Wednesday, September 18, 2013

Simon Sez: "Drop Dead!"

A handsome young baseball coach who is killed by a line drive in Arkansas. Two young workers fall a thousand feet to their deaths from the tower in Kansas. An elevator man in Iowa slips and literally drowns in a mountain of grain.  An old woman in Virginia is attacked and eaten by pit bulls. A Brazilian who is swallowed whole by an anaconda . . . kids falling from Ferris wheels . . . .

No one really wants to die, but no one wants to die in pointless ways like the people above. There are good ways to die and there are bad ways to die. There is something unworthy, or unjust, or unfair, or just unnormal about a father diving to his death to simply catch a foul ball. Or how about the relatives of that man killed by the otter here in Florida?  What do they talk about at that funeral? Hmmm?  No one wants their obituary to read: Elmer Fudd, 56, died at his home yesterday after choking on a chicken bone. These sort of lousy deaths negate an entire lifetime simply because an odd or ridiculous demise sticks; it is the last, lingering thing we remember of the victim. No matter how many Nobel Prizes were won, no matter how many cancers were cured, the grand culmination of a valuable, productive life is: "Fred? Oh, yeah, he had his head chopped off by a helicopter blade." That will be the last mortal act of the deceased and the first thing remembered about a person: "Marvin?  Isn’t he the one who tripped and fell into a vat of acid?"

The way I definitely don't want to go? "Poor Mike . . . he died of rectal cancer." Or "Poor Mike . . . a piece of space junk conked him on the cocoanut stiffer than a mitten!" Or "Poor Mike, ha, ha, ha. . . . And, to think, he was a vegetarian, and to be killed like he was . . . run over and smashed flat as a squirrel by a meat wagon as he crossed an Arby's parking lot!"

No, if we must go down then let us go "in our sleep," or just via a simple heart attack, or please, just with normal lung or brain cancer. Better still, let a man go down doing something grand, something heroic: Like dying while saving a bus full of crippled kids as the runaway vehicle is about to careen over a cliff, or clocking out while rescuing caged kittens and puppies at a burning pet store, or buying the farm in a gunfight after killing all three muggers attempting to rob and rape a woman. Now those are deaths I can live . . . rather, those are deaths I can die with.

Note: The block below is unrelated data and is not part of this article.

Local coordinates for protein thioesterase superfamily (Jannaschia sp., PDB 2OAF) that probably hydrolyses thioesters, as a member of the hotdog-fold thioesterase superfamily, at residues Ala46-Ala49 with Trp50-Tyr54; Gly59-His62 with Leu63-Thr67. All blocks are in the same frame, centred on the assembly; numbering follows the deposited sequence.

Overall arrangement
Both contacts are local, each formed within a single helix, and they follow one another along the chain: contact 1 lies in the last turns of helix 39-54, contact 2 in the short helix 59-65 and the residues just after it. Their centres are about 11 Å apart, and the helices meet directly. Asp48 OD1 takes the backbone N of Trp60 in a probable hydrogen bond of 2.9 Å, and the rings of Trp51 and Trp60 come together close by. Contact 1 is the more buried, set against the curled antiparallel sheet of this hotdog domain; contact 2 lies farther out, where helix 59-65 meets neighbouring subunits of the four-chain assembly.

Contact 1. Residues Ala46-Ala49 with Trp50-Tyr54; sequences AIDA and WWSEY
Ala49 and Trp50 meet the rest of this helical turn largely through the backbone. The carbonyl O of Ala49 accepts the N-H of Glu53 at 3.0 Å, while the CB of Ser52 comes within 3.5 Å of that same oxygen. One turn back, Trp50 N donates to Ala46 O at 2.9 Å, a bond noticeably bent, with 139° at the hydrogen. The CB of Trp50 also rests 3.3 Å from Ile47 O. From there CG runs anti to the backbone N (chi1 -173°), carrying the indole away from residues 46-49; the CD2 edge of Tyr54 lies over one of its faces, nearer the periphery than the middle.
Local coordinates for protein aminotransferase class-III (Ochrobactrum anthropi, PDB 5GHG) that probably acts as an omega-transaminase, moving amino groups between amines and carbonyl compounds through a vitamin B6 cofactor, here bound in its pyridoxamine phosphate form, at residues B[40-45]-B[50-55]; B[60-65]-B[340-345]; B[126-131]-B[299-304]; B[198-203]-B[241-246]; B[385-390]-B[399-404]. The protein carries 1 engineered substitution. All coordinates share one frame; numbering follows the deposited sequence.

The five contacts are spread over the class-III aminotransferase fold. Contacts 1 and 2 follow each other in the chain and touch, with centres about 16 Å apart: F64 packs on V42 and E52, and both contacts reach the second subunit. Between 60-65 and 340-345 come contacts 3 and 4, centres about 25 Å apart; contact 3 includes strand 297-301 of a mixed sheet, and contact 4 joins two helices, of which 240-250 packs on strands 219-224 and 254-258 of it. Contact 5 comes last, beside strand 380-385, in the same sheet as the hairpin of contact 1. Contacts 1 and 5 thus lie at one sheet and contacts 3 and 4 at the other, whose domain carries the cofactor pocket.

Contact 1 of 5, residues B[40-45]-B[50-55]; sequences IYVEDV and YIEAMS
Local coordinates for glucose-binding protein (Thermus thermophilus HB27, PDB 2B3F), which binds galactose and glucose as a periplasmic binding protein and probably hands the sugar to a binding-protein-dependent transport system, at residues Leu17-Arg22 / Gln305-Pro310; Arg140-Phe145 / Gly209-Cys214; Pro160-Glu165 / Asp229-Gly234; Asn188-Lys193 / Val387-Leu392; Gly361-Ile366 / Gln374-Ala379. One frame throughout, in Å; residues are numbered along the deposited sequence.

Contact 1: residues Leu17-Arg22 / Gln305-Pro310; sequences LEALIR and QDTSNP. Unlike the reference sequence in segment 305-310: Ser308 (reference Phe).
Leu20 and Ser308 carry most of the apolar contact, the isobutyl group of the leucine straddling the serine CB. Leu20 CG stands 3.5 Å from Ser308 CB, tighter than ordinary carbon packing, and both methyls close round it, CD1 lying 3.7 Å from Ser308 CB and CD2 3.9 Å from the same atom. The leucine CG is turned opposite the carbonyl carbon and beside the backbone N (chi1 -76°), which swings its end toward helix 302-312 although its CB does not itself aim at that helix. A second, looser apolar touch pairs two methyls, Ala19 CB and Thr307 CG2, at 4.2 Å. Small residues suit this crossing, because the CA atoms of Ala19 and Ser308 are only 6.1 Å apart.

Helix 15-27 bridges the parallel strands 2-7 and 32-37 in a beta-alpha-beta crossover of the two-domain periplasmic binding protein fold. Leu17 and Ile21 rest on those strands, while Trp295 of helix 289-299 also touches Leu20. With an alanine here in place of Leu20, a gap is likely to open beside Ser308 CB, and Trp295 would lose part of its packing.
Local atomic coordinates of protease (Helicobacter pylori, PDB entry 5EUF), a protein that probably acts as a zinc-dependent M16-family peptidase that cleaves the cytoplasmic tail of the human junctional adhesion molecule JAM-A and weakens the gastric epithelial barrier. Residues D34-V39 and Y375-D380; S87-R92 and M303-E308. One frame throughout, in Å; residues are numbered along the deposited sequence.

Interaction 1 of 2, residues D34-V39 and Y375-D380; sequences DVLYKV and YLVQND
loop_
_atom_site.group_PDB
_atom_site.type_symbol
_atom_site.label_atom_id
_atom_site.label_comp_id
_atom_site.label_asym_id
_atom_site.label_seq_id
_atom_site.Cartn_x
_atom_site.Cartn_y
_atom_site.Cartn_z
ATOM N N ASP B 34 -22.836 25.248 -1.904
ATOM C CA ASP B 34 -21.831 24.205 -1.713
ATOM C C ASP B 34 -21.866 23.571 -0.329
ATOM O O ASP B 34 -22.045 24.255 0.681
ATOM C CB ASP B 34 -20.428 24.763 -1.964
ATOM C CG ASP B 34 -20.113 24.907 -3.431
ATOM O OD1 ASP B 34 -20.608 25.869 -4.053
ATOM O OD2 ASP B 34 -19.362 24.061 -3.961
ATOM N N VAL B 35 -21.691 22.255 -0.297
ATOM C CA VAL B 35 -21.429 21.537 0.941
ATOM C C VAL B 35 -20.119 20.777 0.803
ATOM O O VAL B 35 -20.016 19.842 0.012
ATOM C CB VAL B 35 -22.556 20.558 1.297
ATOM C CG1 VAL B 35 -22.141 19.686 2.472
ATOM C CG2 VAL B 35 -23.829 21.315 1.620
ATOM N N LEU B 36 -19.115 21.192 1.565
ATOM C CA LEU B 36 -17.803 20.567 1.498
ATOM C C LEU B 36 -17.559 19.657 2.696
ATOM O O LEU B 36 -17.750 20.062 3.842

My dream death: To just drop down stone dead while I am walking along the banks of a river by myself. If I miss the stream and fail to fall in and am not flushed away out to sea , that's okay too, just as long as my body is never found. I will fertilize the tree I fall near, or provide food for some scavenging animals, will be no fuss or bother to anyone, and I will save Michelle about 10K in funeral expenses.

Our local economy sucks.  That’s pretty clear.  No matter how much they dress up the gorilla with fluffy, frilly  news about “recovery,” it’s still a gorilla.  The only growth industry that I see locally seems to be senior crime, as in crimes against same.  Not a day passes in Florida, of course, without some greedy old coot being swindled from their life savings after being promised millions.  

Now, with so many wild and desperate drug addicts running loose, there is also a noticeable jump in strong-arm robberies.  Since seniors are weak, slow, stupid, and seemingly always unarmed, they have become the perfect targets of young thugs. 

Up at Ellenton the other morning, an 85-year-old woman was out getting her newspaper at the Ridgewood Mobile Home Park.  Up walks a poor, disadvantaged city yuff in a hoodie.  He marches the victim right back into the trailer, steals all her jewelry, then leaves without any risk to one inch of his worthless carcass.

A few days later, in the same area, another old woman was walking around at Trailer Estates at midnight when a cyclist wearing a black hoodie knocked her down and stole her purse.

Walking around at midnight?  Purse?  Whatever. . . . 

Thought:  Mobile Gardens? Trailer Estates?  Palm Harbor Mobile Home and RV Park? . . . there’s that gorilla again.  No matter how fancy you dress a gorilla, it’s still a gorilla.  Although there is no comparison between the rather nice trailer parks down here and the crappy meth holes up north, seems crime, like F-5 tornadoes, are drawn to trailer parks no matter what they are called.